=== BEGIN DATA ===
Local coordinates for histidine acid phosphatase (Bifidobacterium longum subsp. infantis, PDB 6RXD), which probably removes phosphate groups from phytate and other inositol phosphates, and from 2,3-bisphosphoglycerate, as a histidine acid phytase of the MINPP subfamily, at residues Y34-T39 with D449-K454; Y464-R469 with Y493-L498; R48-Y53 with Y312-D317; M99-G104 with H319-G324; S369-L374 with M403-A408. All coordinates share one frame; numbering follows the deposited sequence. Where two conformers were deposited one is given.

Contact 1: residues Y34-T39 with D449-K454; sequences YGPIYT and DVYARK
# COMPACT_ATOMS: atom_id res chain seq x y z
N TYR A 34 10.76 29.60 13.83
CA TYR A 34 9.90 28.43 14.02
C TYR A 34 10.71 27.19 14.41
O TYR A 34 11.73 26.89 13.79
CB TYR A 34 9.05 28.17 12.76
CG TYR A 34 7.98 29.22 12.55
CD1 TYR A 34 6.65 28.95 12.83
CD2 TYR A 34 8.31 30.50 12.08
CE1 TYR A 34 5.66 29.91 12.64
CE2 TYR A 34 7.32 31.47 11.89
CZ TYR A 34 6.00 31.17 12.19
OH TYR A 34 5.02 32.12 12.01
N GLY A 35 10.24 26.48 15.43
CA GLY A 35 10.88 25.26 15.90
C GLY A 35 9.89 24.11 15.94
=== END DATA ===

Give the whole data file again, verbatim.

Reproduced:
Local coordinates for histidine acid phosphatase (Bifidobacterium longum subsp. infantis, PDB 6RXD), which probably removes phosphate groups from phytate and other inositol phosphates, and from 2,3-bisphosphoglycerate, as a histidine acid phytase of the MINPP subfamily, at residues Y34-T39 with D449-K454; Y464-R469 with Y493-L498; R48-Y53 with Y312-D317; M99-G104 with H319-G324; S369-L374 with M403-A408. All coordinates share one frame; numbering follows the deposited sequence. Where two conformers were deposited one is given.

Contact 1: residues Y34-T39 with D449-K454; sequences YGPIYT and DVYARK
# COMPACT_ATOMS: atom_id res chain seq x y z
N TYR A 34 10.76 29.60 13.83
CA TYR A 34 9.90 28.43 14.02
C TYR A 34 10.71 27.19 14.41
O TYR A 34 11.73 26.89 13.79
CB TYR A 34 9.05 28.17 12.76
CG TYR A 34 7.98 29.22 12.55
CD1 TYR A 34 6.65 28.95 12.83
CD2 TYR A 34 8.31 30.50 12.08
CE1 TYR A 34 5.66 29.91 12.64
CE2 TYR A 34 7.32 31.47 11.89
CZ TYR A 34 6.00 31.17 12.19
OH TYR A 34 5.02 32.12 12.01
N GLY A 35 10.24 26.48 15.43
CA GLY A 35 10.88 25.26 15.90
C GLY A 35 9.89 24.11 15.94